Sermon for July 26th, 2015: Free Lunch, John 6:1-21- Preached by Roxanne French while Pastor Chrissy was away.
After this Jesus went to the other side of the Sea of Galilee, also called the Sea of Tiberias. A large crowd kept following him, because they saw the signs that he was doing for the sick. Jesus went up the mountain and sat down there with his disciples. Now the Passover, the festival of the Jews, was near. When he looked up and saw a large crowd coming towards him, Jesus said to Philip, ‘Where are we to buy bread for these people to eat?’ He said this to test him, for he himself knew what he was going to do. Philip answered him, ‘Six months’ wages would not buy enough bread for each of them to get a little.’ One of his disciples, Andrew, Simon Peter’s brother, said to him, ‘There is a boy here who has five barley loaves and two fish. But what are they among so many people?’ Jesus said, ‘Make the people sit down.’ Now there was a great deal of grass in the place; so they sat down, about five thousand in all.Then Jesus took the loaves, and when he had given thanks, he distributed them to those who were seated; so also the fish, as much as they wanted. When they were satisfied, he told his disciples, ‘Gather up the fragments left over, so that nothing may be lost.’ So they gathered them up, and from the fragments of the five barley loaves, left by those who had eaten, they filled twelve baskets. When the people saw the sign that he had done, they began to say, ‘This is indeed the prophet who is to come into the world.’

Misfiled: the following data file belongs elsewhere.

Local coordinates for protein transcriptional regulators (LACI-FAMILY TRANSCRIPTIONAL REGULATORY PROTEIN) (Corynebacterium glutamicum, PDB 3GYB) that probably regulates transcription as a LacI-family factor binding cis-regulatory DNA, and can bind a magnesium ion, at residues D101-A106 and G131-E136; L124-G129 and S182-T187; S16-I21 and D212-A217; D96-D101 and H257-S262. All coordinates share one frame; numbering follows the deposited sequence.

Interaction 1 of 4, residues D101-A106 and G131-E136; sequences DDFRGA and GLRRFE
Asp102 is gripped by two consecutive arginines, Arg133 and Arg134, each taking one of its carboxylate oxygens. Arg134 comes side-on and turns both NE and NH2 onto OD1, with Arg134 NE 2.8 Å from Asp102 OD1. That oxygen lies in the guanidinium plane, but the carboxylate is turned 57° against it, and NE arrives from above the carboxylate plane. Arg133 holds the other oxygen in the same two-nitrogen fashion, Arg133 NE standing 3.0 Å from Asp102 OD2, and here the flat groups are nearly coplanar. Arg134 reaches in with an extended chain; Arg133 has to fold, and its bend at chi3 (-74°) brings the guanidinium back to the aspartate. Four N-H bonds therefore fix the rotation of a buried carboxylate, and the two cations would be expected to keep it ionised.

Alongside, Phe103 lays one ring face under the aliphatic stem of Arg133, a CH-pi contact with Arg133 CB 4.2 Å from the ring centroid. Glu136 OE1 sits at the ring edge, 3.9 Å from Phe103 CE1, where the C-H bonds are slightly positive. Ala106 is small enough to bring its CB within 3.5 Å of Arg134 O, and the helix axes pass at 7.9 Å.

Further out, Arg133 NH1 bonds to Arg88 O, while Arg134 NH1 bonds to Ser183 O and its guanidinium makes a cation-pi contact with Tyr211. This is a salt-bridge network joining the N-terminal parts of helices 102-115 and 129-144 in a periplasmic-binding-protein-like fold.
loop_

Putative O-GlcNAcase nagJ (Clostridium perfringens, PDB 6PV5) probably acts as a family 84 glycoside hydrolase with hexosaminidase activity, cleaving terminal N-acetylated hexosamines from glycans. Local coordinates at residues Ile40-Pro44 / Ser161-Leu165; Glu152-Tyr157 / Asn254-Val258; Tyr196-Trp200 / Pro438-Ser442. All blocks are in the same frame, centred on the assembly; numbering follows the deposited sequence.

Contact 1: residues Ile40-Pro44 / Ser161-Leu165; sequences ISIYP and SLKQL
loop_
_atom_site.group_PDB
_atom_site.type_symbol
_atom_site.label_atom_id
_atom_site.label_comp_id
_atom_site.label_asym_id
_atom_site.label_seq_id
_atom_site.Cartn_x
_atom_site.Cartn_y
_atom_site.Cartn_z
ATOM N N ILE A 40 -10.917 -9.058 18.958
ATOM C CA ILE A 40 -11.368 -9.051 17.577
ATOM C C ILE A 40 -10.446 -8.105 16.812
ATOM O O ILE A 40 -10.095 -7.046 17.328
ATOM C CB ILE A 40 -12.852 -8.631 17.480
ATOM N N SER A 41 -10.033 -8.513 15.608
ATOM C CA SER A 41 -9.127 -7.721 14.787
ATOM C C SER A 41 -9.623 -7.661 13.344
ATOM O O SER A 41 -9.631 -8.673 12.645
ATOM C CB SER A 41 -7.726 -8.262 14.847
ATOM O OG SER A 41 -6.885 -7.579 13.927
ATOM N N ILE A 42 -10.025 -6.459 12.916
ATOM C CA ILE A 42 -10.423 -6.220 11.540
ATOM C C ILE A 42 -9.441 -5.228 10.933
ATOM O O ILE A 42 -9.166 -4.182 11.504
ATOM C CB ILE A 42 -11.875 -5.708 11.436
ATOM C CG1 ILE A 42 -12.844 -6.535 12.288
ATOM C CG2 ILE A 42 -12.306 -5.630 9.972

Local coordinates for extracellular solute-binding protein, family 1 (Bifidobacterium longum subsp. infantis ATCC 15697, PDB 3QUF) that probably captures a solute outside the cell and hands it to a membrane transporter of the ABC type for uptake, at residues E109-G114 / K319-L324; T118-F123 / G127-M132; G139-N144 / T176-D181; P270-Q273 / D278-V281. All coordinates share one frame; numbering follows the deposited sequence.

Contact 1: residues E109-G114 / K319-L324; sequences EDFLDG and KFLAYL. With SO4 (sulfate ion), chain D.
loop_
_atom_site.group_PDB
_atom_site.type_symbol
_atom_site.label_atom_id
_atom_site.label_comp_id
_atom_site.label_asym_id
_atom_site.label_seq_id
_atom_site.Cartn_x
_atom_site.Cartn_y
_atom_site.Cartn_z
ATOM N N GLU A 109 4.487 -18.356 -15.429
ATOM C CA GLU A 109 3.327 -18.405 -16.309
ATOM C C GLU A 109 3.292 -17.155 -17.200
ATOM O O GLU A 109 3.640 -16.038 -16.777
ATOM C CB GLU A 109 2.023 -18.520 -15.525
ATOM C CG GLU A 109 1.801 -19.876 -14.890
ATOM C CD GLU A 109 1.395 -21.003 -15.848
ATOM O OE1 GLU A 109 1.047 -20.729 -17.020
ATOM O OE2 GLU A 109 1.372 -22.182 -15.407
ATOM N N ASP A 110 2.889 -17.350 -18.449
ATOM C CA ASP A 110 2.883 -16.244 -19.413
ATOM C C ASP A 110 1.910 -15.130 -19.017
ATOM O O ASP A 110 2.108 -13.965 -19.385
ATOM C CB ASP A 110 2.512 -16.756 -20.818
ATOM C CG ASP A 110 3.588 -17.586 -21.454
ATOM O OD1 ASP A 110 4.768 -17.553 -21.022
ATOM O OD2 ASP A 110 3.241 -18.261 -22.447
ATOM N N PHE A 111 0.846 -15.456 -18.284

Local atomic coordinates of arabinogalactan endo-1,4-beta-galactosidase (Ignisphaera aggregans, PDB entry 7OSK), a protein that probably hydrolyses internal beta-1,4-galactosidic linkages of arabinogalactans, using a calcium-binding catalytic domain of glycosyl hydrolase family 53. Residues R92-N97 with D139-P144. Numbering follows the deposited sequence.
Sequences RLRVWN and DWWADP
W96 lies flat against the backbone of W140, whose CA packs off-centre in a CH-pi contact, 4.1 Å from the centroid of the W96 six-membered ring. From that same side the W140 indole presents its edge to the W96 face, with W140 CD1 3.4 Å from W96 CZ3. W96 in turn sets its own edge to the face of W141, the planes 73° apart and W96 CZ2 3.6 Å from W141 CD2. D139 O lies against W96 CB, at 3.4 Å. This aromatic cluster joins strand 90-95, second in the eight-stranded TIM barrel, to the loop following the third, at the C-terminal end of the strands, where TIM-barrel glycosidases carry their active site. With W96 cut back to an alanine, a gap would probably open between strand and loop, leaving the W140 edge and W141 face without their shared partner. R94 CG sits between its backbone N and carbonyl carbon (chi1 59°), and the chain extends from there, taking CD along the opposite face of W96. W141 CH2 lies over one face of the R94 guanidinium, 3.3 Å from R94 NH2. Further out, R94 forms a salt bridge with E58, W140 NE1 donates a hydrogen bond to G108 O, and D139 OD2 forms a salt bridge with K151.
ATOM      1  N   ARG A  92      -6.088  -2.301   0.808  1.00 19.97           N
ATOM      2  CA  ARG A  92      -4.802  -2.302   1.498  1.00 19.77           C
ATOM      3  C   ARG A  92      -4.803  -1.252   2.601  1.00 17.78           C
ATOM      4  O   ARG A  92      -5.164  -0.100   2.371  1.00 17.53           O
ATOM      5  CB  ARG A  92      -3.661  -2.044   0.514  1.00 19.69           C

When Jesus realized that they were about to come and take him by force to make him king, he withdrew again to the mountain by himself.
When evening came, his disciples went down to the lake, got into a boat, and started across the lake to Capernaum. It was now dark, and Jesus had not yet come to them. The lake became rough because a strong wind was blowing. When they had rowed about three or four miles, they saw Jesus walking on the lake and coming near the boat, and they were terrified. But he said to them, ‘It is I; do not be afraid.’ Then they wanted to take him into the boat, and immediately the boat reached the land towards which they were going.